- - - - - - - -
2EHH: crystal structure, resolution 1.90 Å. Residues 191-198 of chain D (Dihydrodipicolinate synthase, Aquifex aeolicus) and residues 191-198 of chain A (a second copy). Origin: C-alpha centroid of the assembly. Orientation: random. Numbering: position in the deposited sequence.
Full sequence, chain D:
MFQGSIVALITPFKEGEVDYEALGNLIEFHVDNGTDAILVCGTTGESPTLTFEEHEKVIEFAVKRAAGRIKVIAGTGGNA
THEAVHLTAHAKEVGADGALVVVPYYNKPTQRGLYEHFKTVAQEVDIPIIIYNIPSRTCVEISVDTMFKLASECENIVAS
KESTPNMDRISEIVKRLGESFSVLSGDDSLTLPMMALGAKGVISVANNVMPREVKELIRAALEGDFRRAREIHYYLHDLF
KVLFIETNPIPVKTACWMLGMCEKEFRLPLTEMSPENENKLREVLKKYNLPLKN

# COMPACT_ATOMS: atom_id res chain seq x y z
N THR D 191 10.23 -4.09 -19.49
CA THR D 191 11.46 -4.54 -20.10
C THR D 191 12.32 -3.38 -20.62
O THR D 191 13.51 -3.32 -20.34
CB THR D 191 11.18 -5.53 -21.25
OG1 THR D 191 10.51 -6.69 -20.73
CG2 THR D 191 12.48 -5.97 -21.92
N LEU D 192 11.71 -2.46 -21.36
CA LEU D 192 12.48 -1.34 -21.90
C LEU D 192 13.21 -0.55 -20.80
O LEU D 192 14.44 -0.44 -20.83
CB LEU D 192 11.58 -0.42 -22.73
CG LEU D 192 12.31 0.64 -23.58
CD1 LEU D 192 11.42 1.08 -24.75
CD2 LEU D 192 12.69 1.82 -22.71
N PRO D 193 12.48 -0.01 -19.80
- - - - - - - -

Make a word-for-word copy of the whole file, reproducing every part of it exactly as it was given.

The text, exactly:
2EHH: crystal structure, resolution 1.90 Å. Residues 191-198 of chain D (Dihydrodipicolinate synthase, Aquifex aeolicus) and residues 191-198 of chain A (a second copy). Origin: C-alpha centroid of the assembly. Orientation: random. Numbering: position in the deposited sequence.
Full sequence, chain D:
MFQGSIVALITPFKEGEVDYEALGNLIEFHVDNGTDAILVCGTTGESPTLTFEEHEKVIEFAVKRAAGRIKVIAGTGGNA
THEAVHLTAHAKEVGADGALVVVPYYNKPTQRGLYEHFKTVAQEVDIPIIIYNIPSRTCVEISVDTMFKLASECENIVAS
KESTPNMDRISEIVKRLGESFSVLSGDDSLTLPMMALGAKGVISVANNVMPREVKELIRAALEGDFRRAREIHYYLHDLF
KVLFIETNPIPVKTACWMLGMCEKEFRLPLTEMSPENENKLREVLKKYNLPLKN

# COMPACT_ATOMS: atom_id res chain seq x y z
N THR D 191 10.23 -4.09 -19.49
CA THR D 191 11.46 -4.54 -20.10
C THR D 191 12.32 -3.38 -20.62
O THR D 191 13.51 -3.32 -20.34
CB THR D 191 11.18 -5.53 -21.25
OG1 THR D 191 10.51 -6.69 -20.73
CG2 THR D 191 12.48 -5.97 -21.92
N LEU D 192 11.71 -2.46 -21.36
CA LEU D 192 12.48 -1.34 -21.90
C LEU D 192 13.21 -0.55 -20.80
O LEU D 192 14.44 -0.44 -20.83
CB LEU D 192 11.58 -0.42 -22.73
CG LEU D 192 12.31 0.64 -23.58
CD1 LEU D 192 11.42 1.08 -24.75
CD2 LEU D 192 12.69 1.82 -22.71
N PRO D 193 12.48 -0.01 -19.80